In chapter III, then, I will leave the narrow view of the machine as a strictly cultural metaphor. Recent philosophical currents like the work of Deleuze, Maturana and the academic gender discourse try to evolve a new coining of the term ‘machinic’ that goes beyond rigid dualistic notions. I will try to show that these ideas can be found in Kubrick’s films as well.

II. The Cultural Machine

A. The Dualism of Order and Chaos

1. Order

Technology is an integral part of human activity. For a long time it was widely believed that the use of tools was one of the distinguishing features of the human species in comparison to other species, an assumption which proved to be erroneous. Still, the relationship between man and his tools appears to be one of the defining characteristics of human culture. The deliberate making of tools to a plan and for a purpose constituted a starting point for a whole cultural evolution that has been proceeding with far greater speed than biological evolution and thus virtually superseded it. In this chapter, I want to draw a connection from Kubrick’s views on technology to his notions about man and society, showing that order is one of human’s driving forces.

1.1 2001 – A Struggle for Existence?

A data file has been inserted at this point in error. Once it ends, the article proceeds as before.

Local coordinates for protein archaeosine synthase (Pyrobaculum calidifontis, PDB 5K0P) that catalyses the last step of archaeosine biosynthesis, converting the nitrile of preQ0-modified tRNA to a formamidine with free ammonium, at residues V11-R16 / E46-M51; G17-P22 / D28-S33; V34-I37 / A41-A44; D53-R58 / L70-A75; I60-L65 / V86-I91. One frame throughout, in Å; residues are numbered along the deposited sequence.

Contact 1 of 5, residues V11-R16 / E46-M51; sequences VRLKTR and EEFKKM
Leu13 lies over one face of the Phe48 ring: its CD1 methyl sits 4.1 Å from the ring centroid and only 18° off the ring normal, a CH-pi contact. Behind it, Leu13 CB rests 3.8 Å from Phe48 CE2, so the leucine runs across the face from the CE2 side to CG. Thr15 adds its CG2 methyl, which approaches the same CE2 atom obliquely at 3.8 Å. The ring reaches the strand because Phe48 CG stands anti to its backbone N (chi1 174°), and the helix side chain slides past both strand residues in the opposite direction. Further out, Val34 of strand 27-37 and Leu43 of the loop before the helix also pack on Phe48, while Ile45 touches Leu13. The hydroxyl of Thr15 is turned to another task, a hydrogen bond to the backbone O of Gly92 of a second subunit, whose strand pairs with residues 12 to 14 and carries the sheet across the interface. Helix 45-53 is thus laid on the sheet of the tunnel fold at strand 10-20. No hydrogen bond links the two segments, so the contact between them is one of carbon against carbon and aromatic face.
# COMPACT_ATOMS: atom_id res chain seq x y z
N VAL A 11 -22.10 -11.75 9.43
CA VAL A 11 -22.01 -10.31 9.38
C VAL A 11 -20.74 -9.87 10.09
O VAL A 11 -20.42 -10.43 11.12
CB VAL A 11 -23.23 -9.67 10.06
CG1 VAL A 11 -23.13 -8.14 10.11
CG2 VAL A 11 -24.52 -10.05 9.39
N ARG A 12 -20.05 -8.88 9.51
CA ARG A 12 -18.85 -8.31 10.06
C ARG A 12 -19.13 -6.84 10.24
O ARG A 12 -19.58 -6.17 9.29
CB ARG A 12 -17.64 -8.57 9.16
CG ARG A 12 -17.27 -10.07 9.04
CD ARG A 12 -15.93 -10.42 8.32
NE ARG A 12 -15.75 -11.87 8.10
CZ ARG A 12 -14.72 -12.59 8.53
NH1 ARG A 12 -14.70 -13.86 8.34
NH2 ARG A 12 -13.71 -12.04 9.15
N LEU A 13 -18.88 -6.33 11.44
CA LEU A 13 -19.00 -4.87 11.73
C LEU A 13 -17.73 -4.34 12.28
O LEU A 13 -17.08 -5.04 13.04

The one Kubrick film that comes first to mind when we talk about the interaction between man and machine is of course 2001 – A Space Odyssey (in the following abbreviated as 2001). Of all his films, it is probably the one that deals most overtly with the topic of technology: "man, who transcended the animal condition by means of technology, must free himself of that same technology to arrive at a superhuman condition." (Ciment 127) The narrative describes the evolution of mankind into a tool-making species and follows this cultural evolution up to the near future (which was at the time of the film’s release about 33 years ahead). This enormous period of time is covered with the help of the famous match cut showing a club thrown in the air that ‘transforms’ into a space missile, a few minutes later echoed by a pen that "floats like a mini-spacecraft" (Miller 21) in the weightlessness of a shuttle flying to a space station. The bone used by the simian as a club is introduced by the story as the first tool in the history of mankind. As any tool, it is invented for a specific purpose, in order to fulfill a certain plan. The simian transforms the bone into a club simply by imagining what he is going to do with it. Kubrick shows this by inserting a slow motion shot of a falling tapir while the simian plays with a pile of bones. The power of imagination, of devising a plan is presented here as a distinctive feature of the human race.